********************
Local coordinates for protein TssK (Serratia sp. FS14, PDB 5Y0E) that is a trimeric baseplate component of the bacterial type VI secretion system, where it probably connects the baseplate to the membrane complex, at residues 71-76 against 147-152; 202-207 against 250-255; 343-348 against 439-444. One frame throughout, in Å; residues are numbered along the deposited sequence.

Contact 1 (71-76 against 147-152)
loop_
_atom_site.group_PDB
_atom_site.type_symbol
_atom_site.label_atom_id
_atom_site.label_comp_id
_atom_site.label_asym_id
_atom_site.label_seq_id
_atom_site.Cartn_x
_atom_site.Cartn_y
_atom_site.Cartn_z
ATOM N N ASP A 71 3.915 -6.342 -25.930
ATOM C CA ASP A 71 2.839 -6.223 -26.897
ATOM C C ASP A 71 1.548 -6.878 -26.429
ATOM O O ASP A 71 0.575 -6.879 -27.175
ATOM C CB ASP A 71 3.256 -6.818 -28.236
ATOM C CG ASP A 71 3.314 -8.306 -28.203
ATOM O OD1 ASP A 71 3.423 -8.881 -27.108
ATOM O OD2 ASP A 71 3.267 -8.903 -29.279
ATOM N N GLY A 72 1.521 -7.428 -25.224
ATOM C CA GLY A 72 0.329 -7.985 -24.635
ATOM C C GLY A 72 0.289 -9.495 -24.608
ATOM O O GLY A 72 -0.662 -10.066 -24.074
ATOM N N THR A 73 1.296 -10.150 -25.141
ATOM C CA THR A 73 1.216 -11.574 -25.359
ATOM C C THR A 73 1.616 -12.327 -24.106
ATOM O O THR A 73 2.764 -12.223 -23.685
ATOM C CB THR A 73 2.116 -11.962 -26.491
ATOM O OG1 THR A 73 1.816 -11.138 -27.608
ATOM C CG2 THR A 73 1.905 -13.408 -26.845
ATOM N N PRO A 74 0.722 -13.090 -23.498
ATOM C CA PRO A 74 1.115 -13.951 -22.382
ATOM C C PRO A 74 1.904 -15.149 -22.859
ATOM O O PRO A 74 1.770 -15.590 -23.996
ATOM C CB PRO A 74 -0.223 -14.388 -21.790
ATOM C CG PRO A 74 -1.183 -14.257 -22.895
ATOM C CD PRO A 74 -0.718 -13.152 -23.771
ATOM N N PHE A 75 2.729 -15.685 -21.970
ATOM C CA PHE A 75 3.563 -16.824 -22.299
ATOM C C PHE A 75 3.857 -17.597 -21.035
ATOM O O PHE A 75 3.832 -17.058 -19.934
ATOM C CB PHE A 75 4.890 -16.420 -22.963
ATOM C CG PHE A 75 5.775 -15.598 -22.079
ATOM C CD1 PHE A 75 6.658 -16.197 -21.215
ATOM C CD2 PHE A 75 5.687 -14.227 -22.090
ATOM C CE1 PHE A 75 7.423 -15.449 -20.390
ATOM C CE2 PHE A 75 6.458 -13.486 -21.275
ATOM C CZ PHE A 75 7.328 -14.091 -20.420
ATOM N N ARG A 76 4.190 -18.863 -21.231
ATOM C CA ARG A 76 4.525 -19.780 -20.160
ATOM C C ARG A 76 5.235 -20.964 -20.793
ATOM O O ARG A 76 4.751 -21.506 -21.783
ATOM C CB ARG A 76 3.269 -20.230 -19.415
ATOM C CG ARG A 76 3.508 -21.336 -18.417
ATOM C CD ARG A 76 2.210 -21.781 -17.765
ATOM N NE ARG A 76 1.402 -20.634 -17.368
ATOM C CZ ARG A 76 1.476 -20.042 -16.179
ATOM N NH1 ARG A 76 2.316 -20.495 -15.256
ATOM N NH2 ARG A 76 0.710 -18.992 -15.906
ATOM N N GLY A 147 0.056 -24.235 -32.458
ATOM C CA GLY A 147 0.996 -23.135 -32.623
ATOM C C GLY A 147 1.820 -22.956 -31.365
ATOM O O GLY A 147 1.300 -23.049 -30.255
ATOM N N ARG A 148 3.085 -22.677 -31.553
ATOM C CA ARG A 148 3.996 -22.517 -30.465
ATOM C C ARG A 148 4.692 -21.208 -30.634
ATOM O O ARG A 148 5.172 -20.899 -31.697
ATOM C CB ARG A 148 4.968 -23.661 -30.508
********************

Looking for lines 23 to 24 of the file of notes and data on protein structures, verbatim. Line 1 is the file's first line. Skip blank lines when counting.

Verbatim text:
ATOM C C GLY A 72 0.289 -9.495 -24.608
ATOM O O GLY A 72 -0.662 -10.066 -24.074